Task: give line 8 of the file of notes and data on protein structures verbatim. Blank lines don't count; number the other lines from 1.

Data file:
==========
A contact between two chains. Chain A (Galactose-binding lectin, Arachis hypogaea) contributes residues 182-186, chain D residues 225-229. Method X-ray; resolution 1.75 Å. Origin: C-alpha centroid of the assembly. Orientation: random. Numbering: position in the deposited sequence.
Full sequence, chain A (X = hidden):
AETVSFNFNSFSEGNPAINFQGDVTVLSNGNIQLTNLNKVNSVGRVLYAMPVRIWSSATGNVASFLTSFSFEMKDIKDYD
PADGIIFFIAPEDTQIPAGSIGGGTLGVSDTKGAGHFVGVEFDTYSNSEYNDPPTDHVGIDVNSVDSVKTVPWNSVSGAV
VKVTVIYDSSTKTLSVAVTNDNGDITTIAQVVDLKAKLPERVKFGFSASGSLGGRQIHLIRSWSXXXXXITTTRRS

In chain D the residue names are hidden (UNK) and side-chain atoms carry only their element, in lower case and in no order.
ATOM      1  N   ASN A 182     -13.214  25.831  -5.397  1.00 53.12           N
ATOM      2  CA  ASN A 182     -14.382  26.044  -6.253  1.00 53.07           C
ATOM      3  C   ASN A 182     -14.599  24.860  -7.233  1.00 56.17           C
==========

ATOM      2  CA  ASN A 182     -14.382  26.044  -6.253  1.00 53.07           C